May 19, 2010
Getting high on service
Clearly, one of the things that have made Porter Airlines soar has to be the fact that it is led by a man of remarkable commitment. Despite preparing to take his company public in the following days - a move that was blocked when the markets tanked again - Robert Deluce kept his engagement with the PMCQ and came to talk to a select crowd at the Marriott Hotel on a Wednesday evening.
He joked that one element that attracted him to talk to people in the pharma business is that it’s rare for him to speak to people whose businesses are subject to even more regulation than his. What he really came to deliver, though, was a warm and cogent talk that revealed how customer service and dedicated teamwork are at the heart of the Porter success story.
For those of us who delight in being able to land at the newly renamed Billy Bishop Toronto City Airport on the island just minutes from downtown Toronto, it seems as if Porter’s been around for a lot longer than a mere four years. Of course, Air Canada served the island too, but not nearly as well and its ridership plummeted through the years. Porter has become the third largest scheduled carrier in Canada, flying 20 Bombardier Q400 aircraft into Canada and the US. The aircraft itself is a major element on the positive side of the ledger. It’s fuel efficiency and reliability actually assured Porter’s success when oil prices spiked. Porter can fly profitably with a 49% load-factor. The competition has to sell 70 to 80 percent of capacity to break even. In 2009, the company flew over 900,000 passengers and generated over 150 million dollars in revenue.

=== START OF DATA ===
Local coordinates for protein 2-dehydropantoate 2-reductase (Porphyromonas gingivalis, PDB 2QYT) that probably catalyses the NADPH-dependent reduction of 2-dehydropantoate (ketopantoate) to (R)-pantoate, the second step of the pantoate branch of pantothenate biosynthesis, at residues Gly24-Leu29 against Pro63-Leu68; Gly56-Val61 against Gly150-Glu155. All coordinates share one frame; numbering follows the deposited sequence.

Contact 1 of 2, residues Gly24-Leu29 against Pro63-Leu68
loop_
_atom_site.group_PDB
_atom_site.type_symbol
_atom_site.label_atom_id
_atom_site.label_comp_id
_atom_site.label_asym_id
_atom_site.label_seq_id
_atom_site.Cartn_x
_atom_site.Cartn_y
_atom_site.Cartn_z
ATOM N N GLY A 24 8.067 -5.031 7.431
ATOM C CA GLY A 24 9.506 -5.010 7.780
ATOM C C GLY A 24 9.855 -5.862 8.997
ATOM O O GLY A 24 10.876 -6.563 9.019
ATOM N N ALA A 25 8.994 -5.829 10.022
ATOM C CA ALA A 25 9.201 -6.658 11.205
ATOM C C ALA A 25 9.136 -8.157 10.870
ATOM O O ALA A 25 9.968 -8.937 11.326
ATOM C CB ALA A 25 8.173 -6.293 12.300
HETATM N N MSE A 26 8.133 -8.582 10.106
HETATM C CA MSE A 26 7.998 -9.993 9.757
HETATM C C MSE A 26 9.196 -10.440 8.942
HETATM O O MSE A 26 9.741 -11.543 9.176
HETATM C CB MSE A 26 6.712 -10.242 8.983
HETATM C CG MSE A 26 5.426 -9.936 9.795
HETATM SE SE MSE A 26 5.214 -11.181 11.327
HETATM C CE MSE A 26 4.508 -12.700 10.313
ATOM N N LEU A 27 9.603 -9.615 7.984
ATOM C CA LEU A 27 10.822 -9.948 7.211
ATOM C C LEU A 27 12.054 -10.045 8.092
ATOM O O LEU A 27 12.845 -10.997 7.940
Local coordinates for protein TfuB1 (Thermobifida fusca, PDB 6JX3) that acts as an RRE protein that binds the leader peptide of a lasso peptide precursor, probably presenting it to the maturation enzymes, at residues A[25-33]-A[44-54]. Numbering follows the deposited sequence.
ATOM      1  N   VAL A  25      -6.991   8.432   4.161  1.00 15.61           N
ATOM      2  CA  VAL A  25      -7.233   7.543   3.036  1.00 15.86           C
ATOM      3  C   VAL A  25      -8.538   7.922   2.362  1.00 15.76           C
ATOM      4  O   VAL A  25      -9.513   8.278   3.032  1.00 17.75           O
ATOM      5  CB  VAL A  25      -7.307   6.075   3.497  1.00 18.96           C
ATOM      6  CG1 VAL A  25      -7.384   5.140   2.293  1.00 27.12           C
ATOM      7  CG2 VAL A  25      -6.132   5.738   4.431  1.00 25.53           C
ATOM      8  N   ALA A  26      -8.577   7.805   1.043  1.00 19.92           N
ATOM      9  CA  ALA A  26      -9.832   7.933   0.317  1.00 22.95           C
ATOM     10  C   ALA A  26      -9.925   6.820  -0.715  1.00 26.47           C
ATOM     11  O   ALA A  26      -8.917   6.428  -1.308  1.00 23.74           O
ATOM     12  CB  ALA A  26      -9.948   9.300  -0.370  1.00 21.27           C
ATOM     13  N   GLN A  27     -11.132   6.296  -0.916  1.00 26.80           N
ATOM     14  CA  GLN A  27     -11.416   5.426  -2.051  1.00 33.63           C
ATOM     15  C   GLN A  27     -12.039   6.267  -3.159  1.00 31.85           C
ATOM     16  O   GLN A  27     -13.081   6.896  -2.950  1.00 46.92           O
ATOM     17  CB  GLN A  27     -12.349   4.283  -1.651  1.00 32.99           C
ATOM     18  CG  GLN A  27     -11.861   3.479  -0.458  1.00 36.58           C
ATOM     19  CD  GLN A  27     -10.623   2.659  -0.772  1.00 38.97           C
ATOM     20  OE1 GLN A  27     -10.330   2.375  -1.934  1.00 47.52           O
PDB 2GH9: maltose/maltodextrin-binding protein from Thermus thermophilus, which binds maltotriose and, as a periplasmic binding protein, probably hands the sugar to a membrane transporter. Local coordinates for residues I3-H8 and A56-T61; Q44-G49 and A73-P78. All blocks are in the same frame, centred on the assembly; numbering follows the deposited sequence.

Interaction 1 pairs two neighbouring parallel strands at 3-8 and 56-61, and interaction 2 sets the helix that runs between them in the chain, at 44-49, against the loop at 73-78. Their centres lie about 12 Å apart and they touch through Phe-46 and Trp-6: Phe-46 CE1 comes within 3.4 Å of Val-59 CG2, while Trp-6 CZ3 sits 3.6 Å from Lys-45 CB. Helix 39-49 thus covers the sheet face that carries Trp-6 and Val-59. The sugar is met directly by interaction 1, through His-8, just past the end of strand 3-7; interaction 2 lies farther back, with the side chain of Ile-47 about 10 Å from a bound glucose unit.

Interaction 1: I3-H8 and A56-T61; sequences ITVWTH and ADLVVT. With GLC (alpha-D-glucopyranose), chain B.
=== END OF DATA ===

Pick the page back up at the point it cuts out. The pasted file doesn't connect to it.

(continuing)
But low cost, he reminded the audience, doesn’t mean low quality. The defining factor in Porter’s appeal is service and the airline was founded on the belief that making air travel enjoyable for passengers would be a winning formula. When other airlines are nickel and diming the customer, even threatening additional charges for overhead carry-on and, yes, lavatory usage fees, Porter offers complimentary beer, wine, snacks and a straight-forward, easy-to-understand price structure. Does it work? According to the most recent Ipsos survey of business travel, 93% of customers were satisfied or very satisfied by the service - an enviable record for any service industry, an extraordinary one for the airline business.
Porter flies to 14 destinations, including Chicago, Boston and New York, and the airline hopes to be able to fly from Montreal to a number of key US destinations. Mr. Porter, the brand raccoon mascot, might become recognized quite widely through Eastern Canada and the US northeast.
“We take great pleasure in providing outstanding service,” Mr. Deluce said. Now there’s something worthy of some pause. The company derives that intangible, immeasurable thing called “pleasure” in providing service. You could hear that he genuinely believes it and that has got to ripple through the company as a whole. It’s the kernel of a business that seems poised for greater heights.
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